The risk of cervical cancer associated with single and multiple infections have been evaluated (Table 3). There was no association of cervical carcinoma with overall multiple or single infection. However, multiple infections with specific genotypes were associated with cervical carcinoma. Overall multiple infections excluding HPV16 (OR = 5.87; 95% CI-1.28-26-29;p = .02) and HPV 18(OR = 2.5; 95% CI = 1.09–6.05;p = .03) were significantly associated with cervical carcinoma. Women with multiple genotypes of α9 species had a 5.3 fold risk of cervical cancer (OR = 5.3 95% CI = 1.14–24.03; p = .007). Multiple genotypes of α7 species had 2.5 fold risk to cervical cancer (OR = 2.5; 95% CI = .49–13.45; p = .2).

Table 3. Association of multiple infections with the risk of cervical cancer.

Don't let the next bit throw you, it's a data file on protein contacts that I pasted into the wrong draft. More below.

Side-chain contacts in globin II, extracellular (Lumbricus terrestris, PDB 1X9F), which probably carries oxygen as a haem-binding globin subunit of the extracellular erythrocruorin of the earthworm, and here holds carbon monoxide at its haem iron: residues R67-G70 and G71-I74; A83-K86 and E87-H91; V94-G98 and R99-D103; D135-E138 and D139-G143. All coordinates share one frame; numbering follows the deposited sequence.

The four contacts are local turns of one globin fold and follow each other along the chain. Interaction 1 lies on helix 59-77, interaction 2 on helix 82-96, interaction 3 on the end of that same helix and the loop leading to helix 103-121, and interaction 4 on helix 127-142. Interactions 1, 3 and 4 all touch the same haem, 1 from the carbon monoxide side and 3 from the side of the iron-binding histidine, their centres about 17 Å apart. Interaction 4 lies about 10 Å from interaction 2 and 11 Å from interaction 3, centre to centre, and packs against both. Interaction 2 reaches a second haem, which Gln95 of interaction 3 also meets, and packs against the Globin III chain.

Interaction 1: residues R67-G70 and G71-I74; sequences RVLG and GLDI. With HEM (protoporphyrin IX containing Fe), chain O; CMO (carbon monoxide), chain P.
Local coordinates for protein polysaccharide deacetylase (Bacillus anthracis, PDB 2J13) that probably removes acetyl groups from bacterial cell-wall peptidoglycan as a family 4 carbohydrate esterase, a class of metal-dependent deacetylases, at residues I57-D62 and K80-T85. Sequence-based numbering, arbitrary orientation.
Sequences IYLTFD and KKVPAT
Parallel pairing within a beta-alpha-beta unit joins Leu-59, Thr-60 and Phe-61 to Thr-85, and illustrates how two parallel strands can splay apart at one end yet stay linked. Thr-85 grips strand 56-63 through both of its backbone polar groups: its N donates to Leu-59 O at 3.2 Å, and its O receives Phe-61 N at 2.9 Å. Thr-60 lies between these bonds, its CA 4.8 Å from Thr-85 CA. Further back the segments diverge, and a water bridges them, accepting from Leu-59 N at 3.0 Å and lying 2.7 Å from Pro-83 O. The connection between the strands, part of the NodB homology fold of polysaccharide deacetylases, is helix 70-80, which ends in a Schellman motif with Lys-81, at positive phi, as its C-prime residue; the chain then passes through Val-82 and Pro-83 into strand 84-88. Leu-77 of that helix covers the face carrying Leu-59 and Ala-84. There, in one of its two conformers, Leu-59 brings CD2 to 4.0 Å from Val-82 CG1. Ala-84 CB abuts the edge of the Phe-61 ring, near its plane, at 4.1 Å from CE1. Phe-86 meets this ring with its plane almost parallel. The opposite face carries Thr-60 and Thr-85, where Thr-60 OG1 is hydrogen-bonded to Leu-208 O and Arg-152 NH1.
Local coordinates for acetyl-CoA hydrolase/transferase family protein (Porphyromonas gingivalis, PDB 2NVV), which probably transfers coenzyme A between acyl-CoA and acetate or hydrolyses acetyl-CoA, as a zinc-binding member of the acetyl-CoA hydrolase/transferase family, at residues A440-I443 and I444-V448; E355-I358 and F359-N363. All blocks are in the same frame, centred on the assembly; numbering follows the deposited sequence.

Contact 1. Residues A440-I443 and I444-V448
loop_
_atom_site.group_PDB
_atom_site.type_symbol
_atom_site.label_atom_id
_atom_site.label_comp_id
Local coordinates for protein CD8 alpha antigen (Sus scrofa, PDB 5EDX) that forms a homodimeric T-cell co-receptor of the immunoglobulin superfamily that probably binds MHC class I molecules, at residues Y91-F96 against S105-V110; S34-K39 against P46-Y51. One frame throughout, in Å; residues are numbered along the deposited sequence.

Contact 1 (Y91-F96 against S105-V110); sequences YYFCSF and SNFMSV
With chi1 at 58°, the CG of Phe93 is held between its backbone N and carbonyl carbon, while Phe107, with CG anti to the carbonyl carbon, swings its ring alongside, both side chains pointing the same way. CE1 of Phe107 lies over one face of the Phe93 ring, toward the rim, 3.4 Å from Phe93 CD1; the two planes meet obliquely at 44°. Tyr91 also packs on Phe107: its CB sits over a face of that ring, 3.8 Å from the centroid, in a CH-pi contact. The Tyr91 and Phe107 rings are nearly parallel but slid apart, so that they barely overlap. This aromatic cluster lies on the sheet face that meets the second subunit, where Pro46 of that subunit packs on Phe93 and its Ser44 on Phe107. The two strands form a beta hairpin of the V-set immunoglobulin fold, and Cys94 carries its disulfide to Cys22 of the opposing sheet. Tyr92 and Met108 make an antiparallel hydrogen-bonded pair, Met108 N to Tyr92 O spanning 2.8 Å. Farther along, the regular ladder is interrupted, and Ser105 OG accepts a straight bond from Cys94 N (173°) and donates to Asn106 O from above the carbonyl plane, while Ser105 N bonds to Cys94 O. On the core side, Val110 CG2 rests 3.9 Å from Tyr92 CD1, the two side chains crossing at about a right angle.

Genotypes not targeted by quadrivalent vaccine types (OR = 2.94 95% CI = 1.48–5.80; p = .001) conferred 2.94 fold higher risk of cervical carcinoma. Cases those coinfected with phylogenetically related genotypes (OR = 2.29; 95% CI(.69–7.59 p = .17) were at 2.9 fold higher risk of invasive cervical carcinoma than those infected with other genotypes although it is not statistically significant. Whereas phylogenetically unrelated genotypes coinfection is negatively associated with cervical carcinoma (OR = .44 95% CI (.244-.8) p = .007)and it is statistically significant. Genotypes not targeted by 9-valent vaccines (OR = .40; 95% CI = .19-.85; p = .017) associated with lesser risk of cervical carcinoma as compared to other genotypes. Subjects infected with any HPV genotype/genotypes excluding HPV16 in association with HPV 18 (OR = 4.1; 95% CI = 1.81–9.25 P = < .001) were at 4.1 fold higher risk of developing invasive cervical carcinoma.